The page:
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Betsy McCalla-Wriggins, Rowan University Betsy McCalla-Wriggins,jpg

Individuals respond to retirement in many different ways. One person may respond to the question of retirement by saying, “I can’t wait,” while another person at the same institution working with the same people in the same position might say, “I hope I never have to retire.” What is it that causes people to have such differing responses?

As a recent retiree, I have discovered that there is not a simple answer, nor is there “a one size fits all” way to manage this transition.

Most retirement planning addresses the financial aspect, but equally important are the emotional and psychological pieces. This article will identify the key phases in the transition to retirement, suggest resources for those considering retirement, and share recommendations from my personal retirement transition journey.

William Bridges, in his book Transitions, describes three commonalities in transitions. The first phase is an ending, followed by the neutral zone which may be a period of confusion and distress, which then leads to a new beginning.

The ending phase has multiple characteristics and issues. People in this phase are beginning to disengage from activities that once had high priority, to lose their identity with a role that was once very important, to feel that things are no longer what they seem to be, and to feel lost. There is no particular order to the above phases, but they lead to the neutral zone.

Based on the individual, the neutral phase may last days, weeks or months. People in this phase often wonder what is wrong with them, feel reluctant to discuss their feelings with others, find themselves being inactive and passive, and spend a great deal of time reflecting on what is really important. This time of inner reorientation can lead to a new beginning.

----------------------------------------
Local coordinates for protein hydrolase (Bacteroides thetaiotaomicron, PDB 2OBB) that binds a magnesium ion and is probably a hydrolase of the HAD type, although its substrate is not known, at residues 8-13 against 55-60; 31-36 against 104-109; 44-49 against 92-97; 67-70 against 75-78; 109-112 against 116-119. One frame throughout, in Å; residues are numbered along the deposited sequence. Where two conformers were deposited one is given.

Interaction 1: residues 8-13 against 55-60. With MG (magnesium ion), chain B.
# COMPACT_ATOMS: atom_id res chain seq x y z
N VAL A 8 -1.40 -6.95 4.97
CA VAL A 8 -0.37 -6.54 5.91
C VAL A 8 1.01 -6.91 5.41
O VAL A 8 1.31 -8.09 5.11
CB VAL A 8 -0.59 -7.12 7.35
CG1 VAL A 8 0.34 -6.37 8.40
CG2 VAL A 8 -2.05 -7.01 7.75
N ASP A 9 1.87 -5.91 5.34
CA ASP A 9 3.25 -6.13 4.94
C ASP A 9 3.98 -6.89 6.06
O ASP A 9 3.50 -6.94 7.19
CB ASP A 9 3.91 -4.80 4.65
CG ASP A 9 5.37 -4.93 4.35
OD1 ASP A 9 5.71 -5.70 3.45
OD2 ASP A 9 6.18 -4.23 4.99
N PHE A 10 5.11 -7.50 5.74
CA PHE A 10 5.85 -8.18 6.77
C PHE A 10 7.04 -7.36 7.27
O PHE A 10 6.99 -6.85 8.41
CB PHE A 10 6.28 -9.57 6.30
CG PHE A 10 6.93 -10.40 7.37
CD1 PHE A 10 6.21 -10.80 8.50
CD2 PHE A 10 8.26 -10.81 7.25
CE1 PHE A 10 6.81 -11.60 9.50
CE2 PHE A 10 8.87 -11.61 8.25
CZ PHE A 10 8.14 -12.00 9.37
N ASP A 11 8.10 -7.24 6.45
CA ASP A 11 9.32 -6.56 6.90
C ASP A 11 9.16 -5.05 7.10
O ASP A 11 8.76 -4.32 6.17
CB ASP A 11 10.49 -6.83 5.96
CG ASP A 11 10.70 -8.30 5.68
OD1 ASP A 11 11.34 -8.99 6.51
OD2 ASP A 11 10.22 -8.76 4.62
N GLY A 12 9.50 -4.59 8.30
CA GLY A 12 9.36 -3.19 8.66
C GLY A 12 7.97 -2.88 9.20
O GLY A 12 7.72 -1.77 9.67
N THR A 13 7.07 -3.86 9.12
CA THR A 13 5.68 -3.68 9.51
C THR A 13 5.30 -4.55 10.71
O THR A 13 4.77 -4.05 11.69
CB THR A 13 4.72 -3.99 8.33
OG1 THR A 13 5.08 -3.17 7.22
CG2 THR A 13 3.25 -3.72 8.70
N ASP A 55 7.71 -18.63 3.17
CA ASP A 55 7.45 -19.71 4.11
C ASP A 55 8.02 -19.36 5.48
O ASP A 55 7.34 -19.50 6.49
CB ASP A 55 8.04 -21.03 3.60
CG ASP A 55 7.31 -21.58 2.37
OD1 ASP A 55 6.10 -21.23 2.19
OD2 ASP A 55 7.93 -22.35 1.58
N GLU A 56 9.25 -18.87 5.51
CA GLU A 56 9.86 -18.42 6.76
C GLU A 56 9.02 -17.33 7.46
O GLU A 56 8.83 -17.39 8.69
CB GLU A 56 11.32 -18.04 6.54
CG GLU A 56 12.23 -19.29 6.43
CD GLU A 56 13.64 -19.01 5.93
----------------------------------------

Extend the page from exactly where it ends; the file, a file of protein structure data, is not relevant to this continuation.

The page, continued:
The new beginning phase starts within and will not take place until the individual is ready. When a person can identify his or her passions and deep longings, then powerful motivation occurs and helps move the person to a new place.

For some, these phases occur sequentially; others may move back and forth through these phases several times, and some even get stuck in the first or second phase and never move to a new beginning.

In her book Retire Smart, Retire Happy, Nancy Schlossberg calls these three stages: Moving Out, Letting Go; Moving Through, Searching; and Moving In, Creating a New Life. Since the work environment provides many opportunities to have various social and psychological needs met, she identifies some key questions that need careful consideration in retirement planning.

  • Who am I? How do I feel about establishing a new identity?
  • To whom will I “matter”? Who will make me feel noticed, appreciated, and needed?
  • What gives meaning to my life? What do I value and makes me feel fulfilled?
  • With whom will I interact and socialize on a regular basis? Where will I feel a sense of community and belonging?
  • How will I spend my time? Do I have enough structure, routine, and activities to fill my day, both short and long term?
  • How do I feel about income change or not receiving a paycheck? Will I have enough income to do the things that are important to me?
  • What is my physical health? How will this impact my options?

Just as there are no right answers to the above questions, there is no right way to transition into this new phase of your life. However, through her research Schlossberg identified five different models that describe how many people craft this stage of their lives.

  • Continuers: These people continue to be involved in some of their previous activities, but often package them in different ways.
  • Adventurers: Individuals who start new endeavors, learn new skills, and organize their time and space in new ways are in this group.
  • Searchers: Trying out new options, learning through trial and error, stopping and starting over are characteristics of these people.